Work Faster | Video Editing Workflow
Videography is one of the most time consuming creative fields to work in. Everything from making sure your computer is fast enough, spending hours planning the shoot, shooting, and now you have to edit all of it.
Video editing is often over-looked as if it doesn’t merit a good color grade or some sharpening and noise reduction in post.. Video is how the world is communicating with each other right now. The first thing we can do to do this is to manage our time better by having a better workflow. I know that’s not as cool as reading “you need new lights” or “buy a nicer camera” but it’s so very important.
Disclaimer: this article is geared toward Adobe Premiere users, but the overall concept can be applied to any application.
Organization In Premiere Pro
First things first. You’ve dumped all of your footage on to a computer or a hard drive and it’s a nightmare to filter through and find the stuff you want to keep or use. Lucky for you, Premiere has several features to help you with staying organized as long as you take do a few things first.
File Structure Workflow:
The obvious first step is to take those pesky files and put them in folders. Here are the folders I make after EVERY video shoot.
1: Project Name - The root folder for your entire project and assets.
2: Audio - Place songs, sound effects, and voice-overs here. (place additional folders and organize for the OCD folks)
3: Source Footage - This is where the recorded video footage goes, sorted by camera to make things easier. Example: Source Footage - - 5dMarkii, GoPro, Drone.
4: Project Files - This is where you’ll keep your files for Premiere, After Effects, and any other project file that will work with Adobe’s Dynamic Link Server.
5: Graphics - Logos, Thumbnails, etc.
6: Renders - Any renders that you make in order to take the load off of your computer. (Followed by dumping into an additional sequence, more on this in a later article).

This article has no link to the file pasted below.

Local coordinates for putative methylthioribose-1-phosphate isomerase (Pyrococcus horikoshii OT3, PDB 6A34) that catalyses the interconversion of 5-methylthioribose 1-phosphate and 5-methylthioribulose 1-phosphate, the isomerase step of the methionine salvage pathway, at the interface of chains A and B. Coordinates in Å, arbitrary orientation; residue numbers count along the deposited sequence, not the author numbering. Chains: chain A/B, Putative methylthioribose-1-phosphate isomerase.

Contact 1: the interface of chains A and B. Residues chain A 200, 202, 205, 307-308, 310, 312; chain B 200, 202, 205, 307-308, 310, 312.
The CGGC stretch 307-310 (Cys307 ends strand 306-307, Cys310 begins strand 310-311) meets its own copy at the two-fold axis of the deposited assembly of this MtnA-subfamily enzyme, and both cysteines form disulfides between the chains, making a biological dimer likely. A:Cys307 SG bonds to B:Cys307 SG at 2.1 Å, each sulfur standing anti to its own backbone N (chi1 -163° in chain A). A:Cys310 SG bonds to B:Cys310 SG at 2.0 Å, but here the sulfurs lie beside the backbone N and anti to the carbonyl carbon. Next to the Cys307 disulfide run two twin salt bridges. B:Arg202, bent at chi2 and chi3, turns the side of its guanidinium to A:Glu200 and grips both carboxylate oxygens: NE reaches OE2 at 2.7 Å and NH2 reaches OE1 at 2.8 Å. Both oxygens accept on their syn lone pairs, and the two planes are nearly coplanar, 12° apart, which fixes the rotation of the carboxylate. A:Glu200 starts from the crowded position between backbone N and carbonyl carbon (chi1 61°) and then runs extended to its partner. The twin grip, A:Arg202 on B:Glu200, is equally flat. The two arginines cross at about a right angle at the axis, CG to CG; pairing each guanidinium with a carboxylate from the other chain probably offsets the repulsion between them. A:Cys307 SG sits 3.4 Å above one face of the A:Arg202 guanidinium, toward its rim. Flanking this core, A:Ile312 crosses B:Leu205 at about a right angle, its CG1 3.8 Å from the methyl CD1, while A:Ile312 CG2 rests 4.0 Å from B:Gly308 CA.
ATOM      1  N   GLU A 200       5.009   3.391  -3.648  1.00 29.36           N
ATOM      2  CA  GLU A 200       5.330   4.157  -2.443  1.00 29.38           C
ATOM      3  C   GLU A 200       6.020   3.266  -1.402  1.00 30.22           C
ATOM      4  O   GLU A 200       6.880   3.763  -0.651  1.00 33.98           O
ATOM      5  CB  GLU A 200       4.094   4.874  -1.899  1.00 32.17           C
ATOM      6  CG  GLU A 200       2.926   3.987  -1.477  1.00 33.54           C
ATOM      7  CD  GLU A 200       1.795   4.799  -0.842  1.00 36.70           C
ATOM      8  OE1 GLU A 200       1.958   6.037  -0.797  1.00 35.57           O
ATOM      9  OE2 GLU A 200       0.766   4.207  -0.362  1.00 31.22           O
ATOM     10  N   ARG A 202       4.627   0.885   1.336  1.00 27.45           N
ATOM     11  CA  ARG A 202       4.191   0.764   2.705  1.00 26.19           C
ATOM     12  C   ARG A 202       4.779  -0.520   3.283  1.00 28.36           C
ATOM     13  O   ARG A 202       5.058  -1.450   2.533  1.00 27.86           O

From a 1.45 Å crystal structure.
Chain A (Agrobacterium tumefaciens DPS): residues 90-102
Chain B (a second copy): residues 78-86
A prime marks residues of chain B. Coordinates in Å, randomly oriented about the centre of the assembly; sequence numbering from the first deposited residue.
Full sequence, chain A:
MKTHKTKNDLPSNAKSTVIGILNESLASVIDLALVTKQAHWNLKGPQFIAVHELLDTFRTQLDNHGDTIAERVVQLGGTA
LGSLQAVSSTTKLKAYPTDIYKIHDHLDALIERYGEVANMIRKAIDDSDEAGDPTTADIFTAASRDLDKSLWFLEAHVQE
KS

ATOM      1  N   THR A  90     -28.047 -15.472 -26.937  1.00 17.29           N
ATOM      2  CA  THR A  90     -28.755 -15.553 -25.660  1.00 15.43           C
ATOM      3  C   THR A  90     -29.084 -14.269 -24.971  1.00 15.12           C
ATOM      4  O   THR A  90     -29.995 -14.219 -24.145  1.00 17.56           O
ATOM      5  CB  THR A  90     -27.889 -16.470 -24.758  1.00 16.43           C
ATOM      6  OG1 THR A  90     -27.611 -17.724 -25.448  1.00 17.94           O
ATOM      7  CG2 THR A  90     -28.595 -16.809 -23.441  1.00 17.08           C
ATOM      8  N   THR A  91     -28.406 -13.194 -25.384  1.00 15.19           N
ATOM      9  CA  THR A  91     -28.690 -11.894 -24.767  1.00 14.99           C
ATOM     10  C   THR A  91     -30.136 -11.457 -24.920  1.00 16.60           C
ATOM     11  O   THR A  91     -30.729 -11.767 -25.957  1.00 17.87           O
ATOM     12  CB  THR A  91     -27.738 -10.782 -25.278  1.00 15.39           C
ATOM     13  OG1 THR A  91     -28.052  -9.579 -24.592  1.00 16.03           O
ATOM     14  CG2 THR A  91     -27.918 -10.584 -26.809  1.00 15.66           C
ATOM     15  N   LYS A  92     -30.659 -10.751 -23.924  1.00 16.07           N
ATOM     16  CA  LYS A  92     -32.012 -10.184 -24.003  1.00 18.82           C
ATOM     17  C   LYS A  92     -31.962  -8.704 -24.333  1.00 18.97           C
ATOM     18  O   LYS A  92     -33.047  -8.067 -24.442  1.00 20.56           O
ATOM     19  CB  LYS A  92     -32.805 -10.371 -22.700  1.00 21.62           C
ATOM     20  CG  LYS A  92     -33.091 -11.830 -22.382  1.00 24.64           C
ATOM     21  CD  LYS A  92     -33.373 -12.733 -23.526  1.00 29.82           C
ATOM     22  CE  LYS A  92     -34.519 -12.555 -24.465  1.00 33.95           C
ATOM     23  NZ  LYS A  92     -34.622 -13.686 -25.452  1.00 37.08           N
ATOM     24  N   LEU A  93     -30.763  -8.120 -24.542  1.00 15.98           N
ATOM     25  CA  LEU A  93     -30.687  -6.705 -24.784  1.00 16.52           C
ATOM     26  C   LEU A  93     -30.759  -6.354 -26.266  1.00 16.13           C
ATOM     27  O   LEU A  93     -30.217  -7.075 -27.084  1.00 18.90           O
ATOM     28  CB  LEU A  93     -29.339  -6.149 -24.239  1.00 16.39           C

7: Finished - Ah. Feels good, right?
I create this file structure before even opening Premiere. It’s a lifesaver.
The Project Panel:
This is where we’re going to make things breezy. I know this is time consuming, but you’ll thank me later when your not looking through 400 random video files from a year ago.
Color Code Like A Pro:
We all love color coding things right? The only problem is that Premiere, by default has two different color codes based on whether you are in the timeline or the project panel. Let’s fix that. Just go to: File < Project Settings < General, then check the box that says: “display the project item name and label color for all instances”.Now you have one color code per item, like a normal human should have.
Next we’re going to import our footage via the media browser, meanwhile, noticing how our pretty little folder made everything easy to find. I recommend importing by each folder, and then sorting / color coding in the project panel as you go to keep it organized even better.
Bonus Tip: I just discovered that going to the labels tab in your preferences menu will allow you to pre-color code specific types of footage. Mind = Blown.
Work With Smaller Previews:
There’s no need to work with full HD or 4k in most instances. You’re usually not editing at full-res anyway. Change your video previews to 720x405 by going to Sequence < Sequence Settings < Video Previews. You can un-check the “composite in linear color” box as well to help with the load.
Customized Keyboard Shortcuts:
We’re about to leave a trail of smoke behind as we edit a light-speed. (Maybe a little over dramatic?). Let’s make Premiere work FOR us as opposed to the other way around. The goal here is to not remove our right hand from the mouse to gain maximum workflow. Here’s what I changed and what they do for your workflow.
Zoom In / Zoom Out - A / S
Self explanatory. Just a better placement.
Cut - C
I left this one same. Basically just a splice tool.
Ripple Delete - R
I don’t even remember what the factory hotkey for this is. This is my favorite tool in Premiere. Basically it just allows you to delete a clip and then fill the gap with whatever was behind it. No more clicking and dragging to make up for a deleted clip.
Track Select Forward Tool - Z
Another well-kept secret of Premiere, the track select tool allows you to click a single clip and automatically select everything in front of it. (there’s a backwards tool as well, I just never use it so I left it the same).
To get to these settings go to: Preferences < Keyboard Shortcuts.
I Think We’re Being Followed:
It’s ok and totally not creepy though. If you go to Preferences < Timeline and set the “Timeline Playback Auto Scrolling” to: Smooth Scroll. Now that you’ve done that your timeline will move with the preview footage so that you can watch the timeline and the preview your work simultaneously.
If you guys apply this basic workflow tips to your project, I promise you’ll start to move faster and faster with your editing. Let us know how this helps you out!